I understand the challenges and the potential for skepticism in this final step. However, as I have said before, with my experiences in lucid dreams and the inspiration I have gained by seeing beautiful worlds so unique from our own, I often wonder why more people don’t try to lucid dream. Sleeping patterns and dreams are not fully understood biologically and evolutionarily, but as humans we have the opportunity to explore hidden worlds every single night.

As always with my guides and posts on dreaming, I will address all questions and comments by either responding or writing new posts that provide answers. You can also reach me through email or send a message on Tumblr. Good luck and safe travels.

Piano Rift EP

By James Wadman


I hope everyone is having a wonderful Christmas. I figured today would be as good a day as any to share something very special that I’ve worked on for quite some time. My Piano Rift EP includes the very first two songs I wrote and produced on Ableton Live, which I have been waiting to release.  I finished up the project the last week in Park City, UT and I am very happy with the results. I released the EP for streaming on soundcloud and a download will be available very soon from Itunes. Let me know what you think and don’t forget to follow me on soundcloud and Instagram!

In other news, 2015 will be filled with new material, including poetry, music, new lucid dream guides, and more. Stay up to date by subscribing via email or on wordpress. Thanks, and Merry Christmas!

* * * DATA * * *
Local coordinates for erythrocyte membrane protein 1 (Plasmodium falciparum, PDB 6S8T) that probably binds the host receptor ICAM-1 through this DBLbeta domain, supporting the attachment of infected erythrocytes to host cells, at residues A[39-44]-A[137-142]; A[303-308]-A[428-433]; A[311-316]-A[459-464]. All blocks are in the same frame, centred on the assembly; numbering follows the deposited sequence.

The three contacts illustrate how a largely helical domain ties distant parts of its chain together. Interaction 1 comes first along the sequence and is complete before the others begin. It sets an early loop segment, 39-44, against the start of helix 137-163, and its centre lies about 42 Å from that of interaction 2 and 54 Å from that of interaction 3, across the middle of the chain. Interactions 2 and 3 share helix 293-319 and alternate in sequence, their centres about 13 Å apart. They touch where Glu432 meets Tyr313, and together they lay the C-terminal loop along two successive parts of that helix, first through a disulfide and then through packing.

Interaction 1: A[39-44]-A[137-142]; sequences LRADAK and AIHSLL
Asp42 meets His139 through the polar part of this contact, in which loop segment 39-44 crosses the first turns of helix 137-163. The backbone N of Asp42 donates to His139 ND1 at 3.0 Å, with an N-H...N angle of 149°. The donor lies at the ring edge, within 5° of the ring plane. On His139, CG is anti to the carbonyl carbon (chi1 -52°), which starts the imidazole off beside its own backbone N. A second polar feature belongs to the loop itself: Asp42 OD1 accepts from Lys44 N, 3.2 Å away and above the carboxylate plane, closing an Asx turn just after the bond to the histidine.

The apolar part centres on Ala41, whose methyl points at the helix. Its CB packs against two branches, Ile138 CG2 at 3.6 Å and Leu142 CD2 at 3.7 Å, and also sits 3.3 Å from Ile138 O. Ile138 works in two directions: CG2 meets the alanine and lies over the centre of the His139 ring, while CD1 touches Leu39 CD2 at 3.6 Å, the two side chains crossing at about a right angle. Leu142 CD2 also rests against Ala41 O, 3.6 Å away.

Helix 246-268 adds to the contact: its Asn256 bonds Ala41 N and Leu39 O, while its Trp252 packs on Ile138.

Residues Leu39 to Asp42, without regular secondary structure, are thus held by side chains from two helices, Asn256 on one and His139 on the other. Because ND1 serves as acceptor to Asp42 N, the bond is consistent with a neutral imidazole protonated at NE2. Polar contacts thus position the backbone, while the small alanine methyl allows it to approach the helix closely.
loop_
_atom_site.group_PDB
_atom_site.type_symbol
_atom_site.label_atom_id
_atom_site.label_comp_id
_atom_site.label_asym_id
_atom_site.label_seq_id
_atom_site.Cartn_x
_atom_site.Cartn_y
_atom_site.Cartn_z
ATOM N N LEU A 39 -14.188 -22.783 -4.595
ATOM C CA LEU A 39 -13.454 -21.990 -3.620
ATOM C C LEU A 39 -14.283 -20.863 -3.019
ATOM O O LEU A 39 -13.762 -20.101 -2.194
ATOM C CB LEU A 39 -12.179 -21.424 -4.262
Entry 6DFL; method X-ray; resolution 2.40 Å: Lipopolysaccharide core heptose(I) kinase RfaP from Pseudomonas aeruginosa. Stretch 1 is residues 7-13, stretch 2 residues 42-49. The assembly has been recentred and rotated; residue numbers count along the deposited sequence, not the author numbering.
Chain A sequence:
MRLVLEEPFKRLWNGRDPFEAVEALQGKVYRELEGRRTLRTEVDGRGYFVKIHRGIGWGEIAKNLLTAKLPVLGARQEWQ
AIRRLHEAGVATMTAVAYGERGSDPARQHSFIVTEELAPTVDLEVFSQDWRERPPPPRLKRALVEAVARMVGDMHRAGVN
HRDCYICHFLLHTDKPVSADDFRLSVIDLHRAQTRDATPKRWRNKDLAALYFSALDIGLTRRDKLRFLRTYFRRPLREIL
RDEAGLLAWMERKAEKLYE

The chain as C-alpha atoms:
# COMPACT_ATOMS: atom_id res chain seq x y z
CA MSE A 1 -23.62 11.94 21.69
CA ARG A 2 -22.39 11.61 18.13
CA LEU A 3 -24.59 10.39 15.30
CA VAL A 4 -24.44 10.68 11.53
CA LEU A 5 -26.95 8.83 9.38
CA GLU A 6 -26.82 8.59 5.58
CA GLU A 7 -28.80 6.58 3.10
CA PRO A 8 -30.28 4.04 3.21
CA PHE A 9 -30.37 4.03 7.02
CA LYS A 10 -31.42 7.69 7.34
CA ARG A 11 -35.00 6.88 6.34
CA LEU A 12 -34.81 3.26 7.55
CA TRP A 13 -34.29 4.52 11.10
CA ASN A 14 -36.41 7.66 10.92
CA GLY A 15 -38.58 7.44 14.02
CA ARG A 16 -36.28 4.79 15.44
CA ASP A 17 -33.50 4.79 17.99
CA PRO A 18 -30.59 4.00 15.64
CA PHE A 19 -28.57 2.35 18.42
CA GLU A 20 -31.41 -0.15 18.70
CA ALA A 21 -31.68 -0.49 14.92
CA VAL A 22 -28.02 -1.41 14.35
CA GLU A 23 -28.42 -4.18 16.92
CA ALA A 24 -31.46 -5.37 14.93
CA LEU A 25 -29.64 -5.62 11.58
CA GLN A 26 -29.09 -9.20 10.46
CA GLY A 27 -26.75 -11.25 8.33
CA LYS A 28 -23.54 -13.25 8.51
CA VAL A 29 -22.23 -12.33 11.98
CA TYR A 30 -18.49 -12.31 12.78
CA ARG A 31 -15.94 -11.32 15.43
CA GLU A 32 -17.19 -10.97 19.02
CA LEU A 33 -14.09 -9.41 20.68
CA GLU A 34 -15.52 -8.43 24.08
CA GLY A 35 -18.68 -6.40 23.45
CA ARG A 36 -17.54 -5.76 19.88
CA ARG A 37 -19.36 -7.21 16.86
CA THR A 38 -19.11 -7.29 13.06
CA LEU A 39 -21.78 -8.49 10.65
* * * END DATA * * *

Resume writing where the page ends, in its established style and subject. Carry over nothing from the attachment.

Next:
Interstellar

By James Wadman


I firmly believe that our story lingers in the stars, cosmically intertwined with our origin and our fate. Therein lies the message I received from the recent film, Interstellar, that the future will be built by ideas barely conceivable, derived only from those who “dare to aim higher,” and that the revolutions that will one day save our planet from great adversity will be built on the science and technology that surpasses the believable. Humanity’s true purpose depends on the virtue of daringness to explore the open cosmic frontier. Our purpose here on earth is not to solve all the issues that divide us. Our purpose is to rise above the elements of division that break us apart and unite us under one mission into the future: the exploration of space.

When I write music, I strive for the same message through a different medium. If I can convince someone that there is more to life than our daily rituals and that something incredible exists far beyond the scope of humanity, then I’ve had a successful day with my music. Please enjoy my very first musical release with Eric Averetta, an unofficial theme for the Interstellar movie at a modest 138bpm.

 

 

One Goal in Mind

 

My writing comes in waves of availability. Recent times have come with no lack of inspiration; however, I have not published much writing and I would like to share with you the reason why. In the recent months my effort has been in applying to medical school, where I hope to start a brand new chapter of my life. It is such that I have one goal in mind right now. I hope to share with you my recent works soon, but for now all of my effort needs to be where it has been and where it will be for just a short while longer: in getting into the best school for me. I know I can count of my frequent readers and any newcomers to check back time to time because when the time is right I will show you all some exciting new projects I have worked on in my spare time. If you would like to keep up in the meantime, follow me on Instagram @Jhwadman or Tumblr.

 

-Jw